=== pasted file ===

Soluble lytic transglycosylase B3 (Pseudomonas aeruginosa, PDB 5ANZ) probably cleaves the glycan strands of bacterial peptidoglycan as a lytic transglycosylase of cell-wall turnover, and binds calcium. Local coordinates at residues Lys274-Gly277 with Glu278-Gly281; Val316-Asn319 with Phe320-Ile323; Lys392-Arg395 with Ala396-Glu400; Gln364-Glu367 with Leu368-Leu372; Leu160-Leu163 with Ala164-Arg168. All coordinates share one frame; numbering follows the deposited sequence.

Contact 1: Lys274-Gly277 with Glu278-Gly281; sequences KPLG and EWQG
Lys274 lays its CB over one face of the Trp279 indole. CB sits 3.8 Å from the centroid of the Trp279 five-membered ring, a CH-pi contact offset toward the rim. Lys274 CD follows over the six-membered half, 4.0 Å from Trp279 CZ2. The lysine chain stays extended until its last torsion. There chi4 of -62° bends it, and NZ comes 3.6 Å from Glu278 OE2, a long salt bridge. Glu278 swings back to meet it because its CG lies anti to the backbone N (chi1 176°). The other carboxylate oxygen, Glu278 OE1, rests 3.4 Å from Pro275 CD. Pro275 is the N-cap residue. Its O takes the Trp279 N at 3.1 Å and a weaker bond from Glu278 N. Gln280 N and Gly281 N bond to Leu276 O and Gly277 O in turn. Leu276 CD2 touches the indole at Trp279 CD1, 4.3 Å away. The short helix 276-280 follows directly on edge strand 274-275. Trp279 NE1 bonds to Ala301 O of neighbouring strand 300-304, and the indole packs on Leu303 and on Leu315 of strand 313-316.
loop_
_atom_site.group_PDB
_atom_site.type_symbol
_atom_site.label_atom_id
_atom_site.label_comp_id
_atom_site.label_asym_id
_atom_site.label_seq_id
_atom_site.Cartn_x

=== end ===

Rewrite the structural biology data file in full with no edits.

Soluble lytic transglycosylase B3 (Pseudomonas aeruginosa, PDB 5ANZ) probably cleaves the glycan strands of bacterial peptidoglycan as a lytic transglycosylase of cell-wall turnover, and binds calcium. Local coordinates at residues Lys274-Gly277 with Glu278-Gly281; Val316-Asn319 with Phe320-Ile323; Lys392-Arg395 with Ala396-Glu400; Gln364-Glu367 with Leu368-Leu372; Leu160-Leu163 with Ala164-Arg168. All coordinates share one frame; numbering follows the deposited sequence.

Contact 1: Lys274-Gly277 with Glu278-Gly281; sequences KPLG and EWQG
Lys274 lays its CB over one face of the Trp279 indole. CB sits 3.8 Å from the centroid of the Trp279 five-membered ring, a CH-pi contact offset toward the rim. Lys274 CD follows over the six-membered half, 4.0 Å from Trp279 CZ2. The lysine chain stays extended until its last torsion. There chi4 of -62° bends it, and NZ comes 3.6 Å from Glu278 OE2, a long salt bridge. Glu278 swings back to meet it because its CG lies anti to the backbone N (chi1 176°). The other carboxylate oxygen, Glu278 OE1, rests 3.4 Å from Pro275 CD. Pro275 is the N-cap residue. Its O takes the Trp279 N at 3.1 Å and a weaker bond from Glu278 N. Gln280 N and Gly281 N bond to Leu276 O and Gly277 O in turn. Leu276 CD2 touches the indole at Trp279 CD1, 4.3 Å away. The short helix 276-280 follows directly on edge strand 274-275. Trp279 NE1 bonds to Ala301 O of neighbouring strand 300-304, and the indole packs on Leu303 and on Leu315 of strand 313-316.
loop_
_atom_site.group_PDB
_atom_site.type_symbol
_atom_site.label_atom_id
_atom_site.label_comp_id
_atom_site.label_asym_id
_atom_site.label_seq_id
_atom_site.Cartn_x